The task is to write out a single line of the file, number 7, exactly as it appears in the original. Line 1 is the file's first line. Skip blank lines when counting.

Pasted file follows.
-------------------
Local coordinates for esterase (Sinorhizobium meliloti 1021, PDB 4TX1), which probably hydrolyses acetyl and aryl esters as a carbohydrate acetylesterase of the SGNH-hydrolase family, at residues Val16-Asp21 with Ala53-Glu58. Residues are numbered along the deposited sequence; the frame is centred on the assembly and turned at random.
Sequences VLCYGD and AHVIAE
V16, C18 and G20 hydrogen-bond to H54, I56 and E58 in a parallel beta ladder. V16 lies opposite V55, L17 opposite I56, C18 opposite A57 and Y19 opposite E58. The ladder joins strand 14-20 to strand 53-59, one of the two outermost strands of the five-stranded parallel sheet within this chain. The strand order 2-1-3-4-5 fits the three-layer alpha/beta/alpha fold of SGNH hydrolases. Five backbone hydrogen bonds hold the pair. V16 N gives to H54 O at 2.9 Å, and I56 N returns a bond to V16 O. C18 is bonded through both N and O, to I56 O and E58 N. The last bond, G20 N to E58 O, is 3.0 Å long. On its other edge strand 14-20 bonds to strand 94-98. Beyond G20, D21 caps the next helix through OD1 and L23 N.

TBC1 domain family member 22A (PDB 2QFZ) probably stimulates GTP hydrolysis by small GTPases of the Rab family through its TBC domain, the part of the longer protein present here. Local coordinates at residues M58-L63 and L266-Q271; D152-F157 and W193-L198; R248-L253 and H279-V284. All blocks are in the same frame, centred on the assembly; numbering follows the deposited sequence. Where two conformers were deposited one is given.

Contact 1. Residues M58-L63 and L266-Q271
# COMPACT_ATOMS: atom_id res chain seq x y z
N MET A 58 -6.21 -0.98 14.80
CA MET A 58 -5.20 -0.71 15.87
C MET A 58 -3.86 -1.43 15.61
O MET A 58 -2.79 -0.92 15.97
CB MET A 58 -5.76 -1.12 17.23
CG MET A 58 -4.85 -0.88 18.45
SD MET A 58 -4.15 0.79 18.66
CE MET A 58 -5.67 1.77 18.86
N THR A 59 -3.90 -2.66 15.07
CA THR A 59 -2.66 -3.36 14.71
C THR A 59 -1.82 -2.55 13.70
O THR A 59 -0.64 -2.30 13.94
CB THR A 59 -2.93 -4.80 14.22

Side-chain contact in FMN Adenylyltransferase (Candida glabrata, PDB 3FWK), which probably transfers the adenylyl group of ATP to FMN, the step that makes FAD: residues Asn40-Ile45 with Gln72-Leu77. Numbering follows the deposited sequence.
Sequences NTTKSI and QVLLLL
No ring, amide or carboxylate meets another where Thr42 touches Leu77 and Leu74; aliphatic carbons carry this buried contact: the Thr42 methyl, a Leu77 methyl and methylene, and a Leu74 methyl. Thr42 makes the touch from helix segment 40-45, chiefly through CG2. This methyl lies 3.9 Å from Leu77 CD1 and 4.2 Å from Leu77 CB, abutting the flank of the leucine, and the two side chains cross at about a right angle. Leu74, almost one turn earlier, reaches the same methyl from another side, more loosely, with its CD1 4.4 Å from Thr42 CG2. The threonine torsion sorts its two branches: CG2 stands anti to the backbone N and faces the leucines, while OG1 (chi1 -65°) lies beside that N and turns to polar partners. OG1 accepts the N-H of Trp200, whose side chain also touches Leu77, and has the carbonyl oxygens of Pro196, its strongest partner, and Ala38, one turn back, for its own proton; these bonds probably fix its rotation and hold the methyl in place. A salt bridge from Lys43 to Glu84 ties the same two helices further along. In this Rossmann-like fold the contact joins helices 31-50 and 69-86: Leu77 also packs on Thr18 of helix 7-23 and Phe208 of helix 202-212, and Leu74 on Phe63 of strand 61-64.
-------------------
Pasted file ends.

N MET A 58 -6.21 -0.98 14.80